NTS wins four-year legal dogfight
The National Tax Service (NTS) has finally succeeded in slapping 68 billion won in corporate taxes on a TMW Fund, a German investment company that it claims manipulated a tax loophole.
The Korean tax agency said it hopes this week’s Supreme Court ruling, four years in the making, will act as a warning to other foreign investors planning on manipulating tax laws.
The dispute between the Korean tax agency and TMW Fund dates back to 2003 when TMW Hansol, a company created by the fund, created a limited company, Tiger Securitization Specialty. Tiger purchased a building in Yeoksam, which is located in the heart of the posh Gangnam, southern Seoul, in 2003.
Tiger later paid TMW Hansol 302 billion won, which is the rent it earned from the building’s tenant between 2006 and 2008, in the form of a dividend.
TMW Hansol paid 13.7 billion won, or 5 percent, in taxes on the dividend handout according to the preferential rate accorded by a Korea-Germany tax treaty.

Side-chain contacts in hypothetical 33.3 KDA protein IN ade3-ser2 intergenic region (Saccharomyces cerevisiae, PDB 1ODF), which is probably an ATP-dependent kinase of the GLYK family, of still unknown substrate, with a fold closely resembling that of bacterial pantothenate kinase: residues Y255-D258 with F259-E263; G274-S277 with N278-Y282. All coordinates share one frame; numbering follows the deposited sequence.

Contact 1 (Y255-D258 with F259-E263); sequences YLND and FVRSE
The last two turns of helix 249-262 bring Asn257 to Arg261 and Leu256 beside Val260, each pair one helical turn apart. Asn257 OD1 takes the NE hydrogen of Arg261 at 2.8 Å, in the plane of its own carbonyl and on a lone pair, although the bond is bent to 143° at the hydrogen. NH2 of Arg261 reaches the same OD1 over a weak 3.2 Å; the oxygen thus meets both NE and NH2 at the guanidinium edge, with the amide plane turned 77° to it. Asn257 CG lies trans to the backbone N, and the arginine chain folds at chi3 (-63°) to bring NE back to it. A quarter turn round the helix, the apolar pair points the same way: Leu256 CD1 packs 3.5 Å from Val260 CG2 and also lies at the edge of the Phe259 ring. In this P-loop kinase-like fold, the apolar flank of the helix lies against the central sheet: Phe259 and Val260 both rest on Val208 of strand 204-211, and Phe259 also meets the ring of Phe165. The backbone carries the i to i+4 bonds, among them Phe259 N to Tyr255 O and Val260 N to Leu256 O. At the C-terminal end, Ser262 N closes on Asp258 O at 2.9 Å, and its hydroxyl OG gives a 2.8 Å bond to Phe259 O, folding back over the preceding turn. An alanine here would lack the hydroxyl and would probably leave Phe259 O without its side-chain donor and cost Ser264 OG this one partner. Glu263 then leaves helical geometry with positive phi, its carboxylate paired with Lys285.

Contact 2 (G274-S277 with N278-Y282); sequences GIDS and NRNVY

But the tax agency’s Yeoksam office slapped the company with 67.9 billion won in taxes, which is the amount it would have collected when applying the normal 25-percent corporate rate, in March 2011. The tax agency said it only found out later that TMW Hansol was purposely created so that the TMW Fund could manipulate the local tax law’s loophole and profit from the low rate under the treaty.
The Korean tax office claimed that when a German investor receives a dividend from a direct investment it has made, either the 5-percent tax rate is not applied or the investor is subjected to a 15-percent or 25-percent corporate tax.
Tiger Securitization Specialty immediately requested the court force the NTS to drop the excessive taxation. In the first two rulings, the court favored the German investor, stating that TMW Hansol was an entity independent of TMW Fund and that it was therefore rational to apply the 5-percent rate.
In its final decision, however, the court ruled that TMW Hansol didn’t have the ability to govern or manage stock issuances or dividend income, and that TMW Fund was the actual managing company. As a result, the low tax rate applied according to the tax treaty between Korea and Germany does not apply to TMW Hansol.
“Some foreign investors have profited using paper companies since the financial crisis of the late 1990s,” said an NTS official. “But this ruling will send out a warning against such practices.”
BY KIM DONG-HO [ firstname.lastname@example.org ]
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